Among the myriad reasons I’m glad I’m not Catholic, there’s this: Catholics say despair is a sin, and after all the cool, exciting, makes-for-a-great-story sins I’ve committed
it would really suck if I wound up condemned to Hell for what boiled down to never outgrowing my Goth phase. “Are you freaking kidding
me?” I’d say when St. Peter turned me away from the Pearly Gates and summoned a demon to torture me forever (though if the demon were a US government operative, respectable mainstream American media outlets would say I was not tortured
, but merely subjected to “enhanced interrogation”). “I was an atheist stripper who wrote blasphemous poetry
in her spare time, and you’re condemning me for being depressed
Of course, you need not subscribe to any religious principles to figure despair worth avoiding; it may not be a sin but it still corrodes your soul. Yet the more news I read about the TSA, the harder it is to maintain any genuine optimism (as opposed to optimistic self-delusion). Even finding news about the TSA is a struggle these days; the media downplayed the issue
long before events in Japan and Libya justifiably dominated the front pages.
But I belong to various anti-TSA
, which every day find and post obscure local stories that would’ve been national front-page news back when the media still cared about things like “civil liberties” and “the right to travel freely within the borders of my own country without being felt up by government agents so lacking in morality and intelligence, they actually think diddling innocent travelers all day is a noble and worthwhile act, and Americans have no right to be angry
Just look at the past week and change: the Department of Homeland Security argued in court that it has the right to strip-search every airline passenger
, if it wants to. A congressional committee held a hearing on the nude scanners, and TSA initially skipped out on it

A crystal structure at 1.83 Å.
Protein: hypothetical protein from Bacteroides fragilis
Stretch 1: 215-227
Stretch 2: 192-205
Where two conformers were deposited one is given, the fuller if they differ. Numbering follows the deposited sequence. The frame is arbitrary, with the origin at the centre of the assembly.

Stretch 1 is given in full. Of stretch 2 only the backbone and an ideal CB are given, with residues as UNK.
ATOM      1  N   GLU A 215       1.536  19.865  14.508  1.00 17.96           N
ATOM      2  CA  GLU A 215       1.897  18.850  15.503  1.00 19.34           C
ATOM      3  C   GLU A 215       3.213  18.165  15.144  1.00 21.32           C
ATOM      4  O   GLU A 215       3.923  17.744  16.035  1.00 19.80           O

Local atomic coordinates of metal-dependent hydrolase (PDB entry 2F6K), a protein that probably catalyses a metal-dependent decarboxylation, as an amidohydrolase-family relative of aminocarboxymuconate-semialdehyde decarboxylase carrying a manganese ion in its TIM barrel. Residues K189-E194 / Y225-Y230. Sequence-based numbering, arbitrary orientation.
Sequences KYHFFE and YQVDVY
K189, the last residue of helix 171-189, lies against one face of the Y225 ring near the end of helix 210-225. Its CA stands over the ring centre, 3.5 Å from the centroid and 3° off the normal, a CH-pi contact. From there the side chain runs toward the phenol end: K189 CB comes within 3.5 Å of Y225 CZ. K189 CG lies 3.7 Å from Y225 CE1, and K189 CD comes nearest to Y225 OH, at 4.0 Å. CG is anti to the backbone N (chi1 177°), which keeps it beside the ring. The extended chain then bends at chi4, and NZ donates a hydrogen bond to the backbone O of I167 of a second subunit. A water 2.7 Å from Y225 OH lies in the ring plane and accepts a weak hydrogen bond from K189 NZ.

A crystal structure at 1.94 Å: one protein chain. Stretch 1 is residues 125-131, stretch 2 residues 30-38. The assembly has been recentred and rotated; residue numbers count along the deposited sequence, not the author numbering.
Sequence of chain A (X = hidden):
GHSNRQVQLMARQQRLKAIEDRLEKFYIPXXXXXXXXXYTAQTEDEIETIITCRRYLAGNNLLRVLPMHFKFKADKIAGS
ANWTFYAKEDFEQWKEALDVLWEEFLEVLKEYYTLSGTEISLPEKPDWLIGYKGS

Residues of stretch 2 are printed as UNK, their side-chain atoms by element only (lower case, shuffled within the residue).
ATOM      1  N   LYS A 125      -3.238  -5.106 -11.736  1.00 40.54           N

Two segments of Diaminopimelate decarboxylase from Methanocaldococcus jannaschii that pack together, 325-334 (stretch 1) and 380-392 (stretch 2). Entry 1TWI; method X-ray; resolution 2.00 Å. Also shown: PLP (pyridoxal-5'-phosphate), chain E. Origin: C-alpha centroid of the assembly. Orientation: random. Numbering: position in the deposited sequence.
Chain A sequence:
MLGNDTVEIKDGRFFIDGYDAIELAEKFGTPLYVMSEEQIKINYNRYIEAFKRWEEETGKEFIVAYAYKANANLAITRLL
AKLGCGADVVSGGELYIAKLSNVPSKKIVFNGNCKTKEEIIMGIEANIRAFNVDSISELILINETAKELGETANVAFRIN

, proving yet again that the rogue agency doesn’t even pay lip service to notions like “accountability to the public” or “consent of the governed.”
An alleged “calculation error” (or possible “deliberate lie”) resulted in TSA misreporting scanner radiation levels by a factor of ten; that is, the scanners emit ten times the radiation TSA previously claimed
. Still, John Pistole wants to deploy another 275 of the scanners
in airports throughout the country, and there’s talk of moving them out of the realm of transportation altogether, and installing them in schools, federal buildings, shopping malls
and other public places.
An honorably discharged Marine Corps veteran – a Muslim man married to a Christian woman – was put on the No-Fly List and visited by the FBI
after exchanging e-mails with a local imam on “how to raise children in an interfaith household.”
(Think of the outrage that story alone
would have generated back when the American media still took the constitution seriously enough to care about threats to it: the FBI reading an American citizen’s private correspondence; the FBI assuming “discussing childrearing matters with your clergyman makes you a potential terrorist"; the FBI not even having sense enough to suspect “people devout enough to consider ‘religious terrorism’ as a career generally aren’t the ones in interfaith marriages.” It’s also worth recalling Bruce Schneier’s excellent description of the No-Fly List
: “a list of suspected terrorists so dangerous that we can't ever let them fly, yet so innocent that we can't arrest them - even under the draconian provisions of the Patriot Act.”)
And all the while, TSA agents were too busy groping travelers’ genitalia or stealing money from travelers’ luggage
to notice any knives or guns being smuggled through checkpoints.
Yesterday, the group We Won’t Fly put out a press release demanding a “No-Fry Zone
” in airports. I’ve already written about legislators in a handful of states promoting bills protecting passengers from TSA assault
. Will any of this matter? I don’t know. It’s almost half a year now since TSA officially decided “the ritualized humiliation of travelers” made an acceptable substitute for actual “transportation security.” But TSA was unconstitutional and pointlessly invasive from its very beginning; a quasi-law enforcement agency with the motivational motto “Dominate. Intimidate. Control
.” is exactly what you want if you’re the generalissimo of a third-world banana republic, but can’t co-exist with a healthy republican democracy claiming to respect human rights and individual freedoms.
Is TSA merely an aberration, or an ominous harbinger of my nation’s future? The question’s gloomy enough to contemplate, without the added worry that knowing the answer might result in a mortal sin. Lead us not into temptation; lead us not into despair.